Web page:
If you haven’t seen it I can recommend at least browsing through the preface and the introduction.

Did anyone else here read this book, comments on it?

Have you read David Graeber’s “Debt: The First 5000 Years”? He argues that the idea of debt precedes that of money.

http://www.harvard.com/book/9781612191294_debt_the_first_5000_years/

“Here anthropologist David Graeber presents a stunning reversal of conventional wisdom: he shows that before there was money, there was debt. For more than 5,000 years, since the beginnings of the first agrarian empires, humans have used elaborate credit systems to buy and sell goods—that is, long before the invention of coins or cash. It is in this era, Graeber argues, that we also first encounter a society divided into debtors and creditors.”

He also argues that debt forgiveness can be an important factor in fighting climate change, one of the other major topic of this blog. I thought you might enjoy this if you’ve not seen it already. Cheers.

]]>Although I will be reading Feynman’s paper now, what about the discussion of probabilities in the initial chapters of E.T. Jaynes’ book?

I think you’ll find Jaynes’ ideas are compatible with Feynman’s when they’re both interpreted wisely. It’s really crucial that Feynman says:

It is not my intention here to contend that the final probability of a verifiable physical event can be negative. On the other hand, conditional probabilities and probabilities of imagined intermediary states may be negative in a calculation of probabilities of physical events or states. If a physical theory for calculating probabilities yields a negative probability for a given situation under certain assumed conditions, we need not conclude the theory is incorrect. Two other possibilities of interpretation exist. One is that the conditions (for example, initial conditions) may not be capable of being realized in the physical world. The other possibility is that the situation for which the probability appears to be negative is not one that can be verified directly. A combination of these two, limitation of verifiability and freedom in initial conditions, may also be a solution to the apparent difficulty.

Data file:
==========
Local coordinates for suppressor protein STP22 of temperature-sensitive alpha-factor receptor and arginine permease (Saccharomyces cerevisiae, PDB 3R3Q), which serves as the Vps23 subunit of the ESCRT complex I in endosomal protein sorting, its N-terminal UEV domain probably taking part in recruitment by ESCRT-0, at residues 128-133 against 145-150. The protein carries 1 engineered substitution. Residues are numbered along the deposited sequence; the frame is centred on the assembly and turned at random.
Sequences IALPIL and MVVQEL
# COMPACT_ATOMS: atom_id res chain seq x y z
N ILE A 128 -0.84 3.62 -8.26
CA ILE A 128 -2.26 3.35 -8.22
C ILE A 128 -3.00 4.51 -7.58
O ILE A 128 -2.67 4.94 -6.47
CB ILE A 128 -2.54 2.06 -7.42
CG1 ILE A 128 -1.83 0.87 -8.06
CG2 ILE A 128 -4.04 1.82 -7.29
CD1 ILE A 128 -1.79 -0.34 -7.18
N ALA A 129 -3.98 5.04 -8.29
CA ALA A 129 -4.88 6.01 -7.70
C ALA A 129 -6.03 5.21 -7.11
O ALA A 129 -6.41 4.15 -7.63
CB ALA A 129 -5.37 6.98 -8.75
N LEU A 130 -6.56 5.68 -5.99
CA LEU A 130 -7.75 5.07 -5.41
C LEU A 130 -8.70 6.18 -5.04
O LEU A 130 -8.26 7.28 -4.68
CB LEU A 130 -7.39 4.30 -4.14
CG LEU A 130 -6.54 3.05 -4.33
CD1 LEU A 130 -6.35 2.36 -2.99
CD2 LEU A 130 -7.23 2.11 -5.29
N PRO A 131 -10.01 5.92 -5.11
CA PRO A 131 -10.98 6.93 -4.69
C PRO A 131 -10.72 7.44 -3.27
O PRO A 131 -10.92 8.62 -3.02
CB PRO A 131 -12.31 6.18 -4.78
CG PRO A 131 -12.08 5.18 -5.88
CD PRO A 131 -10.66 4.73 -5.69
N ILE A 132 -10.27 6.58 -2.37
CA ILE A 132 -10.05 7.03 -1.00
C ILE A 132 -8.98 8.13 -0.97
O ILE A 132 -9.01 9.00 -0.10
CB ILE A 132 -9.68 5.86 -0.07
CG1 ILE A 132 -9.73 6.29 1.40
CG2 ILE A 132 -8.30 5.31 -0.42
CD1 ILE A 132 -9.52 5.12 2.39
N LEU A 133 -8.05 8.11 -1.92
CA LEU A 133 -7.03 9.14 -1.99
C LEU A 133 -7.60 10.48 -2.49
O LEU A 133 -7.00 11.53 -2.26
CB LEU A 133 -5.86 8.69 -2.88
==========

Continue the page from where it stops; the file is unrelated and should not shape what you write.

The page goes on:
Arjun wrote:

Also, as -ve probabilities do appear in intermediate steps, should we also start thinking about probabilities greater than 1, as calculations can be rearranged to show whatever numbers we want?

Yes, if the probability of an event happening is < 0 the probability of it not happening is > 1, and Feynman considers probabilities greater than 1 in his article.

]]>I don’t have an answer to your question, but you may be interested in this paper

http://www.cs.washington.edu/research/jair/abstracts/halpern99a.html

and its follow-up

http://www.cs.washington.edu/research/jair/abstracts/halpern99b.html

which give a critical review of the assumptions (both explicit and implicit) in the proof of Cox’s theorem.

]]>He proves that probabilities could either be from 0 to 1 or from infinity to 1, and according to the desiderata he considers, these are the only choices.

Do you think that a change in the desiderata will let us have negative probabilities? In the banking case, we had to change our assumption that each person could only have positive money, to allow for situations where money was owed.

Also, as -ve probabilities do appear in intermediate steps, should we also start thinking about probabilities greater than 1, as calculations can be rearranged to show whatever numbers we want?

]]>The other thing maybe interesting could be the interpretation of negative probabilities in cases where one does multiply different probabilities for independent events. Then one instance of multiplication would turn the probability somehow “around” while a second negative probability would restore the physical plausible picture. Maybe, this means, that negative probabilities should only occur in pairs, to give meaningful results.

Only spontaneous thoughts, I have to admit, and maybe not very well founded at all…enjoy nevertheless…

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